I wanted my sukkah to be decorated with elements from nature, but at the same time I was not interested in the seasonal fall colors, which might have been an obvious choice. It took a bit of searching, but a finally found this material - green, covered all over with pink roses and other florals. Thus, the sukkah is already its own decoration – but it doesn’t stop there…
The western wall, by the entrance - last year's look
A view towards the east, with a draped seat of honor for my husband

The table is set and waiting for the Ushpizin
Oh yes, a person like me can have a lot of fun with this Yom Tov! I hope you will too - Chag Sameach!

Shalom Uv'racha!

PS: If you enjoyed this post you might want to explore my companion blog Rosebud's Castle, where I write about things like interior decorating, party planning, and the occasional recipe...

*PPS: Since I wrote this post I have been delighted to discover from a reliable halachic source that if a woman does dwell in the Sukkah it is actually counted in her favor, as if she had performed a bona fide Divine commandment - in Frumspeak parlance, "she gets a mitzvah" - and she does receive s'char, Heavenly reward, for what she has done. 

Thursday, September 12, 2013


I finally did it – yesterday I went to see a hypnotist.

Like so many women, I have had varying difficulties maintaining my desired weight over the years; there was one period, about twenty years ago, when I was even seriously overweight. I managed to overcome that, and it never got that bad again, thank G-d. A little thyroid problem kept me skinny for several years, but when that was cured (I fought them tooth and nail, but the doctors insisted), so was the skinniness. Typical.

So the pounds would sneak up on me every now and then – come off for a while, and slowly but surely return. Three years ago, I came to a point of near despair, when I was feeling much too heavy and yet, somehow, powerless to do anything about it. Hashem guided me to a book called, “I Can Make You Thin” by Paul McKenna, a world-famous hypnotist who began his career as an entertainer, but now has veered almost totally (?) into the therapeutic field. “You can?”, I thought to myself, “well, do it then, buddy, because I sure as helicopter can’t!” And he did.

The book contains a few simple, sensible rules for eating, but the accompanying CD is what does the trick. Most of us know how, or what, to eat – it is the desire and will-power to keep doing so that is lacking. The CD, which one listens to once a day, is what provides that missing link between theory and implementation. In short, Mr. McKenna hypnotizes you and your body into doing the right thing. Thirty-five pounds melted away over six months without the slightest deprivation or difficulty. At 5’8” tall I was a size 10; life was a happy operetta, and heavenly choirs were doing their thing.

But it gets tiresome to listen to any CD, however excellent, every single day of your entire lifetime, and this summer I realized, to my unmitigated horror, that about half of that lost weight was back on again. Insidiously, the pounds had crept up on me, behind my back, one by one, probably under the cover of darkness. Enough already.

The hypnotist (Jewish, not religious) came well recommended, with many certificates and awards to his name. I figured that what Mr. McKenna could do with a generic, sue-proof CD, this magician should be able to accomplish in a more targeted, “once-and-for-all” manner. The hypnotist himself was very confident. He’s the guy.

For reasons of yichud regulations (the laws that prohibit a man and a woman from being alone together), plus a general queasiness at the thought of visiting a hypnotist in his lair and placing myself under his influence without an ally at my side, I asked my Trusty Friend to accompany me. (Yes, I know – strictly speaking, one female chaperone is insufficient to nullify the yichud situation, but we also left the front door open. What do you want from my life?!) When I called my TF I said that I had a request of her that was a little bit unusual, and that I would understand if she balked. Then I explained what I needed. “Wouldn’t miss it for the world!” was her eager reply.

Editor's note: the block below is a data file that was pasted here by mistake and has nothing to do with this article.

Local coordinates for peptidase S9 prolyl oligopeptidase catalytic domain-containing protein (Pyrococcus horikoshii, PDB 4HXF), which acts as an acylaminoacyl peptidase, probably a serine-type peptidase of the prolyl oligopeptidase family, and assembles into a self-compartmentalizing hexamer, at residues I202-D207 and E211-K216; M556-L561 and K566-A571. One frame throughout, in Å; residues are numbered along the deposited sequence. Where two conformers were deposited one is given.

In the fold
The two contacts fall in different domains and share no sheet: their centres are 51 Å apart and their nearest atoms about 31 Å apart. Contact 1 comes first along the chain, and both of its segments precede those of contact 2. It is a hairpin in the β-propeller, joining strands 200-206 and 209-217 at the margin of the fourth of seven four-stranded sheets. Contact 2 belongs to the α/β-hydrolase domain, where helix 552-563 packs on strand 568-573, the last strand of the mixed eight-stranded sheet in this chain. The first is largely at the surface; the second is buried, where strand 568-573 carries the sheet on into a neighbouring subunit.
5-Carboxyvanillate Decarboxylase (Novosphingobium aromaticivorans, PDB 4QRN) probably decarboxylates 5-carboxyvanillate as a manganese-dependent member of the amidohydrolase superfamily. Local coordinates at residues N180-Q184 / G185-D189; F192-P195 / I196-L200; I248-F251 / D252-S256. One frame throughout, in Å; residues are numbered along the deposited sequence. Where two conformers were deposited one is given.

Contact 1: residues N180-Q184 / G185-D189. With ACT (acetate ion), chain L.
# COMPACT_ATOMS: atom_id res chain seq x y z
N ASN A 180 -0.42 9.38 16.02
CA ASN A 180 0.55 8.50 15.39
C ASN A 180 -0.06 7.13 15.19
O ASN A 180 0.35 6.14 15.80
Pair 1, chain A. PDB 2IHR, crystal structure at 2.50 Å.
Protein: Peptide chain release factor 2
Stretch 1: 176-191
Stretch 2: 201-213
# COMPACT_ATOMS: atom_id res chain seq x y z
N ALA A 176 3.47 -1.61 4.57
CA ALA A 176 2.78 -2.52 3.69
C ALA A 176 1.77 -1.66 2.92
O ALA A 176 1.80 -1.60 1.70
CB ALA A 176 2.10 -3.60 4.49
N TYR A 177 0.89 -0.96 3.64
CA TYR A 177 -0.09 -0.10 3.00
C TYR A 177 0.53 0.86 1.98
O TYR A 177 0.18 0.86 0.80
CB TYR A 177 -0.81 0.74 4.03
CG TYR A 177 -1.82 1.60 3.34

To make a long story only marginally shorter, the hypnotist turned out to be one chatty chap, certainly not queasiness-provoking, and he finally got down to business. First there was The Test, to determine if I was a receptive subject. At his prompting, one arm was supposed to become heavy and sink down; the other to float up in the air. I failed miserably – nothing moved either way – but he comforted me and said we could still achieve excellent results.
  • You are very highly motivated to become slimmer – much, much slimmer
  • You will get full after only a very small amount of food
  • The less you eat, the happier you will be
  • Junk food and sugar will make you very, very nauseous
  • You have a very strong will-power, and a tremendous amount of self-control       
These were some of the main messages that were transmitted to my subconscious personality, against a background of new-age music which I assume was there to drown out any other distracting noises. I was also informed that henceforth, I would remove the skin from all poultry. Good stuff, all of it, but I was waiting in vain for that “altered state of consciousness” that you hear so much about. I didn’t think I was going to get all in a trance and start to levitate, but I had also not expected to feel as normal as if I had been sitting in a staff meeting.

It was over almost before it had begun – I don’t think it could have been more than fifteen minutes – and then the chatting took over again. By now TF was rolling her eyes at me. The hypnotist said that one, or possibly two, more sessions should fix what needed fixing, and that I should give him a call in a week. As TF and I got in the car again, I think we both had a sense of anti-climax. "Who is he to tell you to take the skin off the poultry?", she asked, with a bit of an edge in her voice. Then again, I have never experienced live hypnosis before, and my expectations may have been unrealistic. We shall see what happens – and I will surely keep you posted.